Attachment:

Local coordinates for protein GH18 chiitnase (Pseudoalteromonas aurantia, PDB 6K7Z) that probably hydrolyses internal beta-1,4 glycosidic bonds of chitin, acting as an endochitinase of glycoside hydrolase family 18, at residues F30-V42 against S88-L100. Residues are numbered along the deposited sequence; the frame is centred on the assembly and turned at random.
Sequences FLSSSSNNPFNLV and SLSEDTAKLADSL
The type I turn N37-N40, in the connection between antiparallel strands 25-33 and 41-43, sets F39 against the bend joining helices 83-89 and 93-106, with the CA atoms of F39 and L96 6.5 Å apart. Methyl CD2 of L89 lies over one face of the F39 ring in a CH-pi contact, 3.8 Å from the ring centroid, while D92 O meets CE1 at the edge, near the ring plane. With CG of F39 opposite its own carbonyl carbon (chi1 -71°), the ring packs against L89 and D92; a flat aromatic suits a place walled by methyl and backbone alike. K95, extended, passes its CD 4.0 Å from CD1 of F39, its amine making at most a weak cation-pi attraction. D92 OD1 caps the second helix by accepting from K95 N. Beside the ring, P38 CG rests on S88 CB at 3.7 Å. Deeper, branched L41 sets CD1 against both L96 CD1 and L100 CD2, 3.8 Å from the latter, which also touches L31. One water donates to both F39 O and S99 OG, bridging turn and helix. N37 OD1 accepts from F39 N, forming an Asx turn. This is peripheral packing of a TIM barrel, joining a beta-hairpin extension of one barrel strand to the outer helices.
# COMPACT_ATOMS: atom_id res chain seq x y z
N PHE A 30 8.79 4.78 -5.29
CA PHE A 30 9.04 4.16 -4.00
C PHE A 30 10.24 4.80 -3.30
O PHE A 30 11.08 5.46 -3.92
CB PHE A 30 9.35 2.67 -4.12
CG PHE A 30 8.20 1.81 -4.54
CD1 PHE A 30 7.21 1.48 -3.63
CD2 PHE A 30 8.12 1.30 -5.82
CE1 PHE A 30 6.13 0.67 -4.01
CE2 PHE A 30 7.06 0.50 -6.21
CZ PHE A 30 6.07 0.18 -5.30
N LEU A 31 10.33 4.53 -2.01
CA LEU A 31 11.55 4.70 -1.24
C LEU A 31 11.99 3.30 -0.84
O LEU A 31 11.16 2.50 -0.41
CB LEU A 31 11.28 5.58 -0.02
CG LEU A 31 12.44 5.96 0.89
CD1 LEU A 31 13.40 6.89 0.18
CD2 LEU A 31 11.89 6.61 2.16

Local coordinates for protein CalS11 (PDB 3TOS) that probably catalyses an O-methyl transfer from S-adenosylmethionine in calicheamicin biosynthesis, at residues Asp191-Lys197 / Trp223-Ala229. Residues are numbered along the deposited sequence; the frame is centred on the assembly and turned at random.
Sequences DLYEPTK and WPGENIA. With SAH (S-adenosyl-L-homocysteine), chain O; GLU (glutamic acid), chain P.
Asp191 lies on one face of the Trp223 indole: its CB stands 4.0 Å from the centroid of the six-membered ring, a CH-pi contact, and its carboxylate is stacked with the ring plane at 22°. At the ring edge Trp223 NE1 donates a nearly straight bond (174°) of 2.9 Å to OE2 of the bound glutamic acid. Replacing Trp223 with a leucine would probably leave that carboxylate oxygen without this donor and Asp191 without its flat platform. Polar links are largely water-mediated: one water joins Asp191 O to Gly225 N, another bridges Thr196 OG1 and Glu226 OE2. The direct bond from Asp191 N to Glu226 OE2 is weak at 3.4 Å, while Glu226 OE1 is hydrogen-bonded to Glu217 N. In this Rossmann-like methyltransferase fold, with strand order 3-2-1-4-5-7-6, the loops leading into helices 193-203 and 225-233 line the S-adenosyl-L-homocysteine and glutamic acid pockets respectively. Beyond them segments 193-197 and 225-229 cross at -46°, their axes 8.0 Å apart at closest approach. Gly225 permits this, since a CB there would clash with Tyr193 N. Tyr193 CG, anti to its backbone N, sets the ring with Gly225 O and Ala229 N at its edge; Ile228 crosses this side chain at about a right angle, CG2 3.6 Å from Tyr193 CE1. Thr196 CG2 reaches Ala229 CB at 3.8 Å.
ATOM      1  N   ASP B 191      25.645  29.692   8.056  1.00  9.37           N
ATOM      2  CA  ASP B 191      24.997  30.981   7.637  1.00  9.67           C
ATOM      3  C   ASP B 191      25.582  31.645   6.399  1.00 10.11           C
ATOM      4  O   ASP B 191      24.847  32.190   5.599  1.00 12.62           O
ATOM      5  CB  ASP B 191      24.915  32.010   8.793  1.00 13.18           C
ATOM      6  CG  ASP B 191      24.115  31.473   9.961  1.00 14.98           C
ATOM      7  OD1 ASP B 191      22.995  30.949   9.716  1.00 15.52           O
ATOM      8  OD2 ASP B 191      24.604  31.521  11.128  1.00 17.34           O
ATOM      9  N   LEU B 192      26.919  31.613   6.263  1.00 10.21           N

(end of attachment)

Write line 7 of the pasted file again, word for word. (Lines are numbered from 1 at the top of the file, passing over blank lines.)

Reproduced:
C PHE A 30 10.24 4.80 -3.30